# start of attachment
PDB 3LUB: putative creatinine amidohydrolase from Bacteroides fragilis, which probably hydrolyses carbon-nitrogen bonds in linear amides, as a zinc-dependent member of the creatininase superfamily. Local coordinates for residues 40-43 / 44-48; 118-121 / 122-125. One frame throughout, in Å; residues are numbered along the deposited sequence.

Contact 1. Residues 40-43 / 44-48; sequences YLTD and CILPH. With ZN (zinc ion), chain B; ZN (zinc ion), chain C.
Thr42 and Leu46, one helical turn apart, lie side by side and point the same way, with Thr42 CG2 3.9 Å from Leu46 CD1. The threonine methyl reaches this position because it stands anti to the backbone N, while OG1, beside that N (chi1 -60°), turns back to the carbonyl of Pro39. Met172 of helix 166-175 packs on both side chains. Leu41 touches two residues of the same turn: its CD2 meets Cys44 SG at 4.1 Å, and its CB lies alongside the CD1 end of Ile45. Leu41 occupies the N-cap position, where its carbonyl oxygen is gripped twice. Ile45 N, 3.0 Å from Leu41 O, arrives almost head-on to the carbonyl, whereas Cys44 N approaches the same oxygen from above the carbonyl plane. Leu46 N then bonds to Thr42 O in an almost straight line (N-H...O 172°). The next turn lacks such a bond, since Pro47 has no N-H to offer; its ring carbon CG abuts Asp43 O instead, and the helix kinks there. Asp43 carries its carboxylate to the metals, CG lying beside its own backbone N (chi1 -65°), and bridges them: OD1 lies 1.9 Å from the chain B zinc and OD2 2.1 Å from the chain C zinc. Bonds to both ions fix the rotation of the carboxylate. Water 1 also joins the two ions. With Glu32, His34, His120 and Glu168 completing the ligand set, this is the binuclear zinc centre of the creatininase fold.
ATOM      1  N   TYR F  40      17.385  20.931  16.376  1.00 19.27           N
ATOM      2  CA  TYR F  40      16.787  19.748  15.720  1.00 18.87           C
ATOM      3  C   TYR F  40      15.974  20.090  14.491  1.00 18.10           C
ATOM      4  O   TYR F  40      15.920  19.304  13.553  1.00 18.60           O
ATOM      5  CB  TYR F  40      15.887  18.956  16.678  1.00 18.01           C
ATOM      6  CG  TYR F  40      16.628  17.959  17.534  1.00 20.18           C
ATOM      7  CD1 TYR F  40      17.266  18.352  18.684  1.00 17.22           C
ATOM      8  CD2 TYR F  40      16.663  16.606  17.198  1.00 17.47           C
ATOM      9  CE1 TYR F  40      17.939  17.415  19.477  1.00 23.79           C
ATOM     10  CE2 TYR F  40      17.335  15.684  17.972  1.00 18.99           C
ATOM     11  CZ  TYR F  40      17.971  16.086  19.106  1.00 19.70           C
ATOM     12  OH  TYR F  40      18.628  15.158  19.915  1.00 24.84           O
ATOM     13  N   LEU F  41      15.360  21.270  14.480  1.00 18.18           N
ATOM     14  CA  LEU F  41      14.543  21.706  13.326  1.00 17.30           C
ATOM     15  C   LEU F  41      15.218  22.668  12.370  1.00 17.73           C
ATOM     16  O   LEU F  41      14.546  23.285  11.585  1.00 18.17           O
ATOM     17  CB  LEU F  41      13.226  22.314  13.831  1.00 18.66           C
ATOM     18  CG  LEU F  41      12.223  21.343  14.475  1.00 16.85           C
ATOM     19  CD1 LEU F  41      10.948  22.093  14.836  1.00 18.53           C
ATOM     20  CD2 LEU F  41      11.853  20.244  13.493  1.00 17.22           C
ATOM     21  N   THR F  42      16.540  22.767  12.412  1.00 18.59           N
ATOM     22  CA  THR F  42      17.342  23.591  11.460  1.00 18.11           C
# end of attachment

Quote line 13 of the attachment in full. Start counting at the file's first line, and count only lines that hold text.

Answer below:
ATOM     10  CE2 TYR F  40      17.335  15.684  17.972  1.00 18.99           C